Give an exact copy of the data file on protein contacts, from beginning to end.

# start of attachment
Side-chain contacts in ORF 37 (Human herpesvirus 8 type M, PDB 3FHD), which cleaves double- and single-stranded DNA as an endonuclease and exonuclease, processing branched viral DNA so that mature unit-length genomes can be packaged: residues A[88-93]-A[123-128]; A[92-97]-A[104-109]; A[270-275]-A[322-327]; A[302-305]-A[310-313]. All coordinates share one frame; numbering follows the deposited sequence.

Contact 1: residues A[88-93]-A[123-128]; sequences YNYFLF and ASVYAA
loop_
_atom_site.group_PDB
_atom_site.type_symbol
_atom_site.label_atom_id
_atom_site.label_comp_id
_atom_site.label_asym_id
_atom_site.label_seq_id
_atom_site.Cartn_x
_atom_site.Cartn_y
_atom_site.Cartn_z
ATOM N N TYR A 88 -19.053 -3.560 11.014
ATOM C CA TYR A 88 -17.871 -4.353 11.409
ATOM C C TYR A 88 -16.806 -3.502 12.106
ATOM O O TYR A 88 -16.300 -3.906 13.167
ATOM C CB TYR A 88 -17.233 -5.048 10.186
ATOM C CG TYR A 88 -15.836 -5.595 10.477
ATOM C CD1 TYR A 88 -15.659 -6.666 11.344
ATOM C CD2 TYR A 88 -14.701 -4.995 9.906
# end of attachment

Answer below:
Side-chain contacts in ORF 37 (Human herpesvirus 8 type M, PDB 3FHD), which cleaves double- and single-stranded DNA as an endonuclease and exonuclease, processing branched viral DNA so that mature unit-length genomes can be packaged: residues A[88-93]-A[123-128]; A[92-97]-A[104-109]; A[270-275]-A[322-327]; A[302-305]-A[310-313]. All coordinates share one frame; numbering follows the deposited sequence.

Contact 1: residues A[88-93]-A[123-128]; sequences YNYFLF and ASVYAA
loop_
_atom_site.group_PDB
_atom_site.type_symbol
_atom_site.label_atom_id
_atom_site.label_comp_id
_atom_site.label_asym_id
_atom_site.label_seq_id
_atom_site.Cartn_x
_atom_site.Cartn_y
_atom_site.Cartn_z
ATOM N N TYR A 88 -19.053 -3.560 11.014
ATOM C CA TYR A 88 -17.871 -4.353 11.409
ATOM C C TYR A 88 -16.806 -3.502 12.106
ATOM O O TYR A 88 -16.300 -3.906 13.167
ATOM C CB TYR A 88 -17.233 -5.048 10.186
ATOM C CG TYR A 88 -15.836 -5.595 10.477
ATOM C CD1 TYR A 88 -15.659 -6.666 11.344
ATOM C CD2 TYR A 88 -14.701 -4.995 9.906